You may be into drawing polyhedra on a computer or graphics calculator by calculating coordinates, or perhaps producing animated models using a programming language such as Java. In such cases, it is useful to find the simplest and most symmetric set of coordinates for the vertices of your solid. There are no fixed rules for this, apart from trying to build in any obvious symmetries of the polyhedron.

The tetrahedron has little obvious symmetry relative to a set of coordinate axes. We probably do best to start with the cube. Assuming for the moment that we can take the vertices of a cube to be (1, 1, 1), we might then suggest the following coordinates for the vertices of a tetrahedron:

(1, 1, 1),  (–1, –1, 1),  (–1, 1, –1),  (1, –1, –1).

In this choice, all the entries are 1, and there is a nice cyclic symmetry about the final three sets. We might think that this set of coordinates is not entirely satisfying, but the problem is in assigning 3 coordinates to each of 4 vertices. Here we are using a 4 = 1 + 3 break-down.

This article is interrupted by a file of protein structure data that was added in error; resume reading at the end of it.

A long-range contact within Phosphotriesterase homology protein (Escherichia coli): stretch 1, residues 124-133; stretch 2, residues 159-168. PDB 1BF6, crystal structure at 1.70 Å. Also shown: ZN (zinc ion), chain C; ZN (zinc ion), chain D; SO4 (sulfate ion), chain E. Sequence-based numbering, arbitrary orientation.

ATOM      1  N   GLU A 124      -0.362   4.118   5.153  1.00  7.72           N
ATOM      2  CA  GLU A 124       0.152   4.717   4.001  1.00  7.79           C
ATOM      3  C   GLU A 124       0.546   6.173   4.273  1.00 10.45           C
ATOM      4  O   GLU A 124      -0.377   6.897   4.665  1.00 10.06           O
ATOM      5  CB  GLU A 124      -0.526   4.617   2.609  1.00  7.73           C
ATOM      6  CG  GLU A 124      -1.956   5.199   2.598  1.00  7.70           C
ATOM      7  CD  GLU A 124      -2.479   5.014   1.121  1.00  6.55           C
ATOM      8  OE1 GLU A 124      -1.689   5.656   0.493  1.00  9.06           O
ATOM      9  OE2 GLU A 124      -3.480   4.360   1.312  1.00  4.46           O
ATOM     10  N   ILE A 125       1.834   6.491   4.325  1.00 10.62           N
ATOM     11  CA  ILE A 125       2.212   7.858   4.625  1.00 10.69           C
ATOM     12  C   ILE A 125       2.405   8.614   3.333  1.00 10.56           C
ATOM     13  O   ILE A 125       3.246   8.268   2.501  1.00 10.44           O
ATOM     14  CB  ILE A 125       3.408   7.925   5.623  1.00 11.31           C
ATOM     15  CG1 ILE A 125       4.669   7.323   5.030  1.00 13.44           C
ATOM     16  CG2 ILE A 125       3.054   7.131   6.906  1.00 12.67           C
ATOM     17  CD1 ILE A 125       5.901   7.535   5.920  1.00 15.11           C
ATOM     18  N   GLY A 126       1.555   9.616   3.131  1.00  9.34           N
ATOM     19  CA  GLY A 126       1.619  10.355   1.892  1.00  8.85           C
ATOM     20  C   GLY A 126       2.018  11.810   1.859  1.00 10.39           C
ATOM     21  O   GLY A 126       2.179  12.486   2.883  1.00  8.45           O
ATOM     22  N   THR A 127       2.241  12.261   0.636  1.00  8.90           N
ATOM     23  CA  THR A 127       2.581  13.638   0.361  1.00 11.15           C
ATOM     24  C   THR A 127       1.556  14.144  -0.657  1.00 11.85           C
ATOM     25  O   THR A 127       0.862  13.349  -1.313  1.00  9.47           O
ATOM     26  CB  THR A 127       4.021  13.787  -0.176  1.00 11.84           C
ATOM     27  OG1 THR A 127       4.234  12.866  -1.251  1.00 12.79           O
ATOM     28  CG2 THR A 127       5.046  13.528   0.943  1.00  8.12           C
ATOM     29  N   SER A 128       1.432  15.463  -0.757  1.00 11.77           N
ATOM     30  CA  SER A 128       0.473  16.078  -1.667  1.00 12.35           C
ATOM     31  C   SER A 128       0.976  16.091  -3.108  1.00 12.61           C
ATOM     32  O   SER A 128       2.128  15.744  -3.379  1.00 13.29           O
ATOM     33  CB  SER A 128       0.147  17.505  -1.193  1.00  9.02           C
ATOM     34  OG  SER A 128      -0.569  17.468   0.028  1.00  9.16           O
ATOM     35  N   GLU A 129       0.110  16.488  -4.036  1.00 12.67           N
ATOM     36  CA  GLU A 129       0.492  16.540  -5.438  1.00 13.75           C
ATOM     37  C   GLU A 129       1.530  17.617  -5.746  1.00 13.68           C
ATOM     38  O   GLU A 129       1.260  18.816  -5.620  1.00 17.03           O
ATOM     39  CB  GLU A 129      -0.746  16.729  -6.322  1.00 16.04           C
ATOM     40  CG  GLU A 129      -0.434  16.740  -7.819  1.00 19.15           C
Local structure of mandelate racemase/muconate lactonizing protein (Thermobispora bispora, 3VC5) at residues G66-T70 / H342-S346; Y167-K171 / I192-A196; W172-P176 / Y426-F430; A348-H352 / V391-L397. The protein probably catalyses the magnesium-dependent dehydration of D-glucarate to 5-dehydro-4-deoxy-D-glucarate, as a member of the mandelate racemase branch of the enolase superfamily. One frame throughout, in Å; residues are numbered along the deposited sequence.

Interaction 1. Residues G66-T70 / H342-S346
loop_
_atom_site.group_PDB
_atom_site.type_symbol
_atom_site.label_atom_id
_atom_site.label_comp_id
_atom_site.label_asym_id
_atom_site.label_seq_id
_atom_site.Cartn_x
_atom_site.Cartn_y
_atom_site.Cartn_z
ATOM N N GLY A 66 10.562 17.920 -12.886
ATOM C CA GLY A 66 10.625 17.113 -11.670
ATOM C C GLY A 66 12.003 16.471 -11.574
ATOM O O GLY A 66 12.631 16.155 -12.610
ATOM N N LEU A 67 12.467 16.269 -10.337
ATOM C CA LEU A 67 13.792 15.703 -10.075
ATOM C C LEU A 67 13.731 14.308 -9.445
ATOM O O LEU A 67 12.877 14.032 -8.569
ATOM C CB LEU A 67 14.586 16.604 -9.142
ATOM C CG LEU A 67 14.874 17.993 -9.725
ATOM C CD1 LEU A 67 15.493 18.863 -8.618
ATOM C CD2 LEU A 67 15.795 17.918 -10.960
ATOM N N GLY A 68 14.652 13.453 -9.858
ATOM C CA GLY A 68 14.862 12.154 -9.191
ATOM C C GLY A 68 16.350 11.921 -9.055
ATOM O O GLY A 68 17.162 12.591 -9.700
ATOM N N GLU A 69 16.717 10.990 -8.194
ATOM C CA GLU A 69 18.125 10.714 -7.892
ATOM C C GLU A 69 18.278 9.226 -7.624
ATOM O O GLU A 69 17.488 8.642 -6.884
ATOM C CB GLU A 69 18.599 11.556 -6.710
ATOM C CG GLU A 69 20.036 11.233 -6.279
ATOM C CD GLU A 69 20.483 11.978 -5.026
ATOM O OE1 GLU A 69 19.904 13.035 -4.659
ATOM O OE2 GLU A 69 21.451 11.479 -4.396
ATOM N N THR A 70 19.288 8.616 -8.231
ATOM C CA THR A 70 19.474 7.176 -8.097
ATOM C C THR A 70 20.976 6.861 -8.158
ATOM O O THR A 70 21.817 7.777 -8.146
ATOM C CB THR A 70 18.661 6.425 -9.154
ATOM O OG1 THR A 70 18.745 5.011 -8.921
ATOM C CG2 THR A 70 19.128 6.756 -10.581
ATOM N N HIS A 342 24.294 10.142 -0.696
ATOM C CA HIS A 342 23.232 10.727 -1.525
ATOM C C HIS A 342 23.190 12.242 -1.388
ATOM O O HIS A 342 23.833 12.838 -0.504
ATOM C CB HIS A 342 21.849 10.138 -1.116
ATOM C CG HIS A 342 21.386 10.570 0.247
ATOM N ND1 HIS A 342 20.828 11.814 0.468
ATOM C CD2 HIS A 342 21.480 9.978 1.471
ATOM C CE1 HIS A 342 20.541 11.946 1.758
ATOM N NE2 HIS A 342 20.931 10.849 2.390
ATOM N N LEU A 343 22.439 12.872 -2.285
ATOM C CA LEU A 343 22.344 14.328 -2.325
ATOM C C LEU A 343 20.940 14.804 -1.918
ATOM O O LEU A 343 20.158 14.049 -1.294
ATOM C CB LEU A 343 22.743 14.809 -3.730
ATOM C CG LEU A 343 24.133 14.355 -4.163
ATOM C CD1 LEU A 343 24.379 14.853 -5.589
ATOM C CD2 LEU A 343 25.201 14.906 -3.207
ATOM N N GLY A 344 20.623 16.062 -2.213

Real life occurrences

  Can you think of any real life occurrences of the regular tetrahedron? Make a list here:

Here are some ideas.




MathWorld : http://mathworld.wolfram.com/Tetrahedron.html

Centre of gravity

Yaglom, I. M., Boltyanskii, V. G., Convex Figures, Holt, Rinehart and Winston 1961, pp34 – 36

Model making

Card Modelling FAQ : http://www.cardfaq.org/faq/tips.html#s3.4

The excellent model book: Wenninger, M. J., Polyhedron Models, Cambridge (1971).

Ozzigami has peel and stick models: www.ozzigami.com.au